The first of 10 positional breakdowns as Maryland’s Sept. 5 opener against Miami approaches.
It doesn’t happen much in College Park. Only once in the previous 17 seasons was Maryland forced to replace both a starting kicker and a starting punter in the same year.
That was in 2007, when the Terrapins turned to an injury-plagued scholarship kicker entering his junior year and a promising freshman punter to handle the load.
And the most likely outcome in 2011 will leave Maryland with a junior kicker coming off an injury-plagued season and a promising freshman punter.
The deja vu is warranted to an extent. There are, of course, differences between the two situations.
In ‘07, punter Travis Baltz arrived a semester early to acclimate himself to the program, while incoming freshman Nathan Renfro came to Maryland during the summer. Baltz also entered the fall rather comfortably with the job, while Renfro has a walk-on (Michael Tart) listed ahead of him on the initial depth chart.
Then there’s kicker, where the new starter in 2007 (Obi Egekeze) was a familiar name but one who had yet to attempt a field goal or extra point during his career. Nick Ferrara, one of the unquestioned bright spots of the ill-fated 2009 season, has a full season of kicking (and part of one punting) to his name already.
Ferrara is only halfway through his career, but he’s seen enough twists to last a full four years. He made a game-winning, overtime kick in his second game as a freshman and proved a capable replacement for an injured Baltz later that season. He also was injured last summer, never reclaimed the starting kicking job from Baltz once healthy and then found himself in dicey academic straits during spring practice.
With the problems of the last year resolved, Ferrara could still emerge as a capable kicker. This season, though, will have a substantial influence on how well Ferrara is remembered in program lore:
MOST FIELD GOALS, CAREER, MARYLAND KICKERS
80: Nick Novak, 2001-04
60: Jess Atkinson, 1981-84
47: Dan Plocki, 1985-88
42: Brian Kopka, 1997-2000
37: Dan Ennis, 2003-06
37: Steve Mike-Mayer, 1972-74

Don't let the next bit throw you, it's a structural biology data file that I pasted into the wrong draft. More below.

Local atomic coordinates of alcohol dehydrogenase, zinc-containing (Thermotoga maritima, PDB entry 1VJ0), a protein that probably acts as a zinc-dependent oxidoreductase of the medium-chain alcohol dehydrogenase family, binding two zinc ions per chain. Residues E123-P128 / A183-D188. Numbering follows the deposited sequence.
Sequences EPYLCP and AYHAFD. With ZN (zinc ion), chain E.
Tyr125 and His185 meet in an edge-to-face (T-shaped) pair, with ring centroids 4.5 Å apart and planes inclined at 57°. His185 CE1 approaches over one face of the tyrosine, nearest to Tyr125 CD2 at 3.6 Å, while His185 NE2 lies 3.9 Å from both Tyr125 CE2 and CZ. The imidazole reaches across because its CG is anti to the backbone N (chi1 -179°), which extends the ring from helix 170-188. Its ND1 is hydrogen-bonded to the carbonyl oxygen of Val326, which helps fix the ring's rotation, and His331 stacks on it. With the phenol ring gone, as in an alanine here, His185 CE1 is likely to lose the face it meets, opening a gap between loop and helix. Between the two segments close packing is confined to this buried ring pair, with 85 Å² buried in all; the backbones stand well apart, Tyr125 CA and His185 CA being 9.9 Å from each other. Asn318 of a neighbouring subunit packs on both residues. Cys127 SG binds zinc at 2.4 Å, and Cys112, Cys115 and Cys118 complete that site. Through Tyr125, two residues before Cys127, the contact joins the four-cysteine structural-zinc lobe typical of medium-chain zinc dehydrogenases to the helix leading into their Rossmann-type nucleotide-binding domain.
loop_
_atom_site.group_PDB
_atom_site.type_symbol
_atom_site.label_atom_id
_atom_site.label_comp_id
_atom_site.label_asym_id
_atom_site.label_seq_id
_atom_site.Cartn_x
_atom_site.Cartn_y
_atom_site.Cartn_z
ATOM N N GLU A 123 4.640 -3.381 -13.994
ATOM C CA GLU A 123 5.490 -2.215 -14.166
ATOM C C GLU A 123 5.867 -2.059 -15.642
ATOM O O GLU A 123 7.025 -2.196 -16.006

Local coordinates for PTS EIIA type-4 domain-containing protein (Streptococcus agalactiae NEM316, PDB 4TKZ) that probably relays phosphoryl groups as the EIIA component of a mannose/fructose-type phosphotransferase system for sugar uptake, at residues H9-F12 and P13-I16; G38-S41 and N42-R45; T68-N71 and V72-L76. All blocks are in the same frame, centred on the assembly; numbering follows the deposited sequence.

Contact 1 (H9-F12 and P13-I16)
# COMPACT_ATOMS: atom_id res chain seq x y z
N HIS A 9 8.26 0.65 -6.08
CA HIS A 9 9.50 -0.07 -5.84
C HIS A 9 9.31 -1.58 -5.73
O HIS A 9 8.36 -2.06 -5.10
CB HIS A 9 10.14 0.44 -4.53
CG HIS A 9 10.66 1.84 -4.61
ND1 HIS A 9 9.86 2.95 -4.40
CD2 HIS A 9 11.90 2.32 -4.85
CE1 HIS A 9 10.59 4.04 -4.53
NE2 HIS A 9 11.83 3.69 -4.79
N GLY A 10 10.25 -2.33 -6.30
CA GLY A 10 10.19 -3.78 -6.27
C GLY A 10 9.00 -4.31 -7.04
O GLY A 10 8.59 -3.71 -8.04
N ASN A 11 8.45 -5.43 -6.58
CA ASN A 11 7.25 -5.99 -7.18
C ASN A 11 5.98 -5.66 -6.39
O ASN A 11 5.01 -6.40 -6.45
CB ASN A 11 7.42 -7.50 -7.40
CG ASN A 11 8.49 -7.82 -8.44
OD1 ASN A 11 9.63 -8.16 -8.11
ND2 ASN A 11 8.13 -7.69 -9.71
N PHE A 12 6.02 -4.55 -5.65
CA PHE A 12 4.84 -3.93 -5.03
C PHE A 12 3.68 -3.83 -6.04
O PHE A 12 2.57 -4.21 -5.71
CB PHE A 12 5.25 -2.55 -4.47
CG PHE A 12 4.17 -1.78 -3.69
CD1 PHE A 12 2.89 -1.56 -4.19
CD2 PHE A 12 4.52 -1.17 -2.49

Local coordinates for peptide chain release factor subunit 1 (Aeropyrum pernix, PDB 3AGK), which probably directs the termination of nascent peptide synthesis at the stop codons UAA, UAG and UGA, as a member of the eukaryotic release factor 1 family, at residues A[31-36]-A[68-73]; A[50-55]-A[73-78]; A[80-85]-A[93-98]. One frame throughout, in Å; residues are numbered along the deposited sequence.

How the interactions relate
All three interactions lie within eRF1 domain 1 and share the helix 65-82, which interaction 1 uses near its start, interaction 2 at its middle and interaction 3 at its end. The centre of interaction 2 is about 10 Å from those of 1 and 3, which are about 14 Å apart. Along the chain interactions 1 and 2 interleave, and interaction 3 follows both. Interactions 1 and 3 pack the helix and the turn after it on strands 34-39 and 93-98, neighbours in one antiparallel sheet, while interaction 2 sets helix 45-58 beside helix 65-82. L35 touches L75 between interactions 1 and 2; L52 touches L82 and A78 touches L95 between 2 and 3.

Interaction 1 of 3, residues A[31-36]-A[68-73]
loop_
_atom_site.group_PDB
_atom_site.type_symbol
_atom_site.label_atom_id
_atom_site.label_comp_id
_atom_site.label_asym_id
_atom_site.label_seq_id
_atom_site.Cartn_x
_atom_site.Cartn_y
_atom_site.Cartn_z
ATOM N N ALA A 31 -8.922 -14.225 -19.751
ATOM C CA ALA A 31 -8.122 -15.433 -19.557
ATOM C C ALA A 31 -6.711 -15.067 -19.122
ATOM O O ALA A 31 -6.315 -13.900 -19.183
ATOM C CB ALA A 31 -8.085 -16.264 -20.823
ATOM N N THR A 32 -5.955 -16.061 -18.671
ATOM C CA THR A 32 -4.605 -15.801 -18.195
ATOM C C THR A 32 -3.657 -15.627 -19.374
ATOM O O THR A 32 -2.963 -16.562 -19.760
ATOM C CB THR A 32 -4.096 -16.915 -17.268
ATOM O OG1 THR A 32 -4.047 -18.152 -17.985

32: Dan DeArmas, 1988-91
32: Obi Egekeze, 2005-08
28: Joe O’Donnell, 1994-96
27: Dale Castro, 1979-80
22: Ed Loncar, 1976-78
19: Mike Sochko, 1975-77
18: Bernardo Bramson, 1964-66
18: Nick Ferrara, 2009-present
Ferrara can still wind up as a top-five kicker in school history. The short-term impact is more obvious. A year ago, Maryland didn’t attempt to extend Baltz’s range except in a handful of instances, hardly a surprise for a guy who hadn’t kicked since high school.
Baltz was 2-for-3 from more than 40 yards —- including a wind-aided 52-yarder against N.C. State —- just a year after Ferrara attempted 10 kicks of more than 40 yards. That statistical nugget is partially a function of Maryland’s offense finishing off more drives rather than stalling upon getting to the 20-yard line.
Baltz was also 14-for-18 overall, the Terps’ third-best percentage season in the last 20 years.
While Ferrara attempts to reboot his career, Maryland finds itself with a new punter for just the fourth time since 1997. The last two successions went well —- from Brooks Barnard to Adam Podlesh, and then Podlesh to Baltz. In 1999, it took more than a month before Barnard found himself in the starter’s role.
Renfro has an opportunity to seize the job and then set up the usual brand of stability Maryland has become accustomed to at the position (remember, the last time a Maryland punt was blocked was in 1999). Tart, a redshirt freshman, is Renfro’s competition during camp.
Specialists generally aren’t recruited as scholarship players to sit around and do nothing (Podlesh’s redshirt year, which overlapped with Barnard’s senior year, was a rare exception of when it was intentional). Renfro, then, will likely have every opportunity to win the job.
If he does, he’ll be the successor to a run of guys who rank first (Barnard), second (Podlesh) and fifth (Baltz) in school history in punting average. It’s a high standard at a position Maryland grew accustomed to receiving steady production from for the last decade and change.
—- Patrick Stevens